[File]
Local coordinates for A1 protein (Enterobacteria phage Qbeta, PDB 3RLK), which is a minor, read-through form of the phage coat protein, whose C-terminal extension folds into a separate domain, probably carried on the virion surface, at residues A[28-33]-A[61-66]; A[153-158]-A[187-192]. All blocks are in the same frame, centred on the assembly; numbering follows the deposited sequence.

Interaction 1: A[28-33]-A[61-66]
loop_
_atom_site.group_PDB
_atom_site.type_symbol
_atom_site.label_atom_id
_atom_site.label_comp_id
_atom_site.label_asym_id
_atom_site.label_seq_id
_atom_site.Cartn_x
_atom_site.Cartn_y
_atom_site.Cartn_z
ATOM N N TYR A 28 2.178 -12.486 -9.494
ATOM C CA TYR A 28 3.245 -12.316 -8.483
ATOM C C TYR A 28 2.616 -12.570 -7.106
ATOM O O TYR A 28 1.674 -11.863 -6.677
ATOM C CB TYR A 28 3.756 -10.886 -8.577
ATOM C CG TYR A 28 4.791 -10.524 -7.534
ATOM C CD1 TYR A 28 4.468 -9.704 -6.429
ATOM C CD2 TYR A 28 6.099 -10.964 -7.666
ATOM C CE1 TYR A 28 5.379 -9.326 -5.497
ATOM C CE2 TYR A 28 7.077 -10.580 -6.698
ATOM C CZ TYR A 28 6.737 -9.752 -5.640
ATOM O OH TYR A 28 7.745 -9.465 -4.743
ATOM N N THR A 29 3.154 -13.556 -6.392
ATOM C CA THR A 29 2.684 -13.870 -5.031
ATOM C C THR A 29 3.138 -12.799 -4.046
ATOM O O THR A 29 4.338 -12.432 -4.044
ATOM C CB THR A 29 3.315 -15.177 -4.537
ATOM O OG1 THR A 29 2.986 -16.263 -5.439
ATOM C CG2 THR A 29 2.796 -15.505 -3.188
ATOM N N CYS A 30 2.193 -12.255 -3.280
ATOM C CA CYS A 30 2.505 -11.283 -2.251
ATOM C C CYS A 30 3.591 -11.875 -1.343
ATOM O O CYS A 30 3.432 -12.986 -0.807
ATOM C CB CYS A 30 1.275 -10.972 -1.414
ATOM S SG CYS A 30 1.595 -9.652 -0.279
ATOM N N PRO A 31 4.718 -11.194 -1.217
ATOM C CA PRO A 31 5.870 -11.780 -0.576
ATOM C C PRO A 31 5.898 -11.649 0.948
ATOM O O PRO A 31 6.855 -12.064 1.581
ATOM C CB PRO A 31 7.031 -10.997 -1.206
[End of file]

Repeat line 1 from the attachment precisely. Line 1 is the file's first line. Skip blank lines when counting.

Local coordinates for A1 protein (Enterobacteria phage Qbeta, PDB 3RLK), which is a minor, read-through form of the phage coat protein, whose C-terminal extension folds into a separate domain, probably carried on the virion surface, at residues A[28-33]-A[61-66]; A[153-158]-A[187-192]. All blocks are in the same frame, centred on the assembly; numbering follows the deposited sequence.